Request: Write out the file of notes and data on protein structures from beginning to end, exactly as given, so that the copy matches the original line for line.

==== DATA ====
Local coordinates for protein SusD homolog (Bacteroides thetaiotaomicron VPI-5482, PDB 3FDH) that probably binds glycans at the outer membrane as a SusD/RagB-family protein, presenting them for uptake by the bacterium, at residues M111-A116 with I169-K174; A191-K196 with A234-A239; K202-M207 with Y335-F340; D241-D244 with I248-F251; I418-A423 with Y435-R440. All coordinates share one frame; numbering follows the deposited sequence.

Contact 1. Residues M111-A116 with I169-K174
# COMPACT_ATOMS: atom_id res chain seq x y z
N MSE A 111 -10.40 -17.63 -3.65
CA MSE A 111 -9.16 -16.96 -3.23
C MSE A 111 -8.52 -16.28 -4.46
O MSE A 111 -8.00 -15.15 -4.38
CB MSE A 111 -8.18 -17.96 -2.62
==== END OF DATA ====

Local coordinates for protein SusD homolog (Bacteroides thetaiotaomicron VPI-5482, PDB 3FDH) that probably binds glycans at the outer membrane as a SusD/RagB-family protein, presenting them for uptake by the bacterium, at residues M111-A116 with I169-K174; A191-K196 with A234-A239; K202-M207 with Y335-F340; D241-D244 with I248-F251; I418-A423 with Y435-R440. All coordinates share one frame; numbering follows the deposited sequence.

Contact 1. Residues M111-A116 with I169-K174
# COMPACT_ATOMS: atom_id res chain seq x y z
N MSE A 111 -10.40 -17.63 -3.65
CA MSE A 111 -9.16 -16.96 -3.23
C MSE A 111 -8.52 -16.28 -4.46
O MSE A 111 -8.00 -15.15 -4.38
CB MSE A 111 -8.18 -17.96 -2.62